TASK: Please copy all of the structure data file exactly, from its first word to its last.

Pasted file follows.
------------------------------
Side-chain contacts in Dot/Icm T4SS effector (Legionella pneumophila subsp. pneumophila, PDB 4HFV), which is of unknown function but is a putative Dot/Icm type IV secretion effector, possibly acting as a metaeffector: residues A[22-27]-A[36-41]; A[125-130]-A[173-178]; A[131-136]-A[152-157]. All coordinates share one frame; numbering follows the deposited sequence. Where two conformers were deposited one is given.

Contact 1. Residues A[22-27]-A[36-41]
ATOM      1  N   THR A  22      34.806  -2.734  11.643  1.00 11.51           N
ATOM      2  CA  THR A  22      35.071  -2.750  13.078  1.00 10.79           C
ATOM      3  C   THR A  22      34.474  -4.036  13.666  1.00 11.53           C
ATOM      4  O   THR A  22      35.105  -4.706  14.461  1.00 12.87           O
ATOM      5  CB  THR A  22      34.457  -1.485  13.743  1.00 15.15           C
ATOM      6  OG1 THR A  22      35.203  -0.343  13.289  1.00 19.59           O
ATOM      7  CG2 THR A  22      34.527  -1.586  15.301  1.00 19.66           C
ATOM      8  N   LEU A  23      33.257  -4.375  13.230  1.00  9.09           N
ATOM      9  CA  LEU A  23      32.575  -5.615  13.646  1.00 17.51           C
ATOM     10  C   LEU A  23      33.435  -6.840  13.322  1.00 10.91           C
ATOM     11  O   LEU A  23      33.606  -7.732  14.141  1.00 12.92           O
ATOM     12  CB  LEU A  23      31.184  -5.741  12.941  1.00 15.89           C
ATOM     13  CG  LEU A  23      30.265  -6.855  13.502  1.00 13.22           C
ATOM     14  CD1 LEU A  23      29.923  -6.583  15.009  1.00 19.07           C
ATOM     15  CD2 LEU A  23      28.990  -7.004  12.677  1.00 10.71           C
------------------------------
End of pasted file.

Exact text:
Side-chain contacts in Dot/Icm T4SS effector (Legionella pneumophila subsp. pneumophila, PDB 4HFV), which is of unknown function but is a putative Dot/Icm type IV secretion effector, possibly acting as a metaeffector: residues A[22-27]-A[36-41]; A[125-130]-A[173-178]; A[131-136]-A[152-157]. All coordinates share one frame; numbering follows the deposited sequence. Where two conformers were deposited one is given.

Contact 1. Residues A[22-27]-A[36-41]
ATOM      1  N   THR A  22      34.806  -2.734  11.643  1.00 11.51           N
ATOM      2  CA  THR A  22      35.071  -2.750  13.078  1.00 10.79           C
ATOM      3  C   THR A  22      34.474  -4.036  13.666  1.00 11.53           C
ATOM      4  O   THR A  22      35.105  -4.706  14.461  1.00 12.87           O
ATOM      5  CB  THR A  22      34.457  -1.485  13.743  1.00 15.15           C
ATOM      6  OG1 THR A  22      35.203  -0.343  13.289  1.00 19.59           O
ATOM      7  CG2 THR A  22      34.527  -1.586  15.301  1.00 19.66           C
ATOM      8  N   LEU A  23      33.257  -4.375  13.230  1.00  9.09           N
ATOM      9  CA  LEU A  23      32.575  -5.615  13.646  1.00 17.51           C
ATOM     10  C   LEU A  23      33.435  -6.840  13.322  1.00 10.91           C
ATOM     11  O   LEU A  23      33.606  -7.732  14.141  1.00 12.92           O
ATOM     12  CB  LEU A  23      31.184  -5.741  12.941  1.00 15.89           C
ATOM     13  CG  LEU A  23      30.265  -6.855  13.502  1.00 13.22           C
ATOM     14  CD1 LEU A  23      29.923  -6.583  15.009  1.00 19.07           C
ATOM     15  CD2 LEU A  23      28.990  -7.004  12.677  1.00 10.71           C